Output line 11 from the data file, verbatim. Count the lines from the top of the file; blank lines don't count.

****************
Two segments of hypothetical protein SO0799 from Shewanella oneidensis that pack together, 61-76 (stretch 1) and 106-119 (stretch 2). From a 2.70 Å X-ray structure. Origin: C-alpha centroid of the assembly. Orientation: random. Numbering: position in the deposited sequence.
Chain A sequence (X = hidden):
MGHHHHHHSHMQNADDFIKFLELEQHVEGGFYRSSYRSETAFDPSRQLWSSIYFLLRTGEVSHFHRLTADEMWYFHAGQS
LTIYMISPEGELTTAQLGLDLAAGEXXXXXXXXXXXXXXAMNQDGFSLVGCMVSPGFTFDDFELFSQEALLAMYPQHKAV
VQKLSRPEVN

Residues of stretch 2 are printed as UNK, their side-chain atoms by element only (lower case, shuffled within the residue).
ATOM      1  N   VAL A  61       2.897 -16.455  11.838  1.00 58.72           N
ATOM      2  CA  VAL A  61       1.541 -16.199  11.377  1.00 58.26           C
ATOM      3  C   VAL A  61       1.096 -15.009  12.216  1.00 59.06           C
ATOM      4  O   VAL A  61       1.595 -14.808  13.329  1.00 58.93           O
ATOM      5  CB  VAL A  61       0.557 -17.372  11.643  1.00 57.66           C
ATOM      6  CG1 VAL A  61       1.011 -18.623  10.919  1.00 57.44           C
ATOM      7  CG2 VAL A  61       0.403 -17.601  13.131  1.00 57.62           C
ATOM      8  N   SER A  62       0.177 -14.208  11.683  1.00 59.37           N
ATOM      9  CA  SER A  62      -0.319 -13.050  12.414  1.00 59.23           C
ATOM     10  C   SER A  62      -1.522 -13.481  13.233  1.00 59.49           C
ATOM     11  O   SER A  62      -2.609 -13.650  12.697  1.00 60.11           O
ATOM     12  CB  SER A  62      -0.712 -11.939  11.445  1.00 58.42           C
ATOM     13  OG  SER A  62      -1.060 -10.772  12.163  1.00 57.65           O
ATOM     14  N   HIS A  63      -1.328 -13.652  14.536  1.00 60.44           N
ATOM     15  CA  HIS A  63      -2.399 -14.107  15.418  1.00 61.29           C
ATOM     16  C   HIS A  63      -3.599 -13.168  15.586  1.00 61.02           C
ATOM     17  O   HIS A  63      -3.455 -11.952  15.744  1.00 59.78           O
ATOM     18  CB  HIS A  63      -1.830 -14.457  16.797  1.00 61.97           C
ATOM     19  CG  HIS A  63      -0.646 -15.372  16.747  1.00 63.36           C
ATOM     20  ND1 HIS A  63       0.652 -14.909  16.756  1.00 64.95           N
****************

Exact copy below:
ATOM      5  CB  VAL A  61       0.557 -17.372  11.643  1.00 57.66           C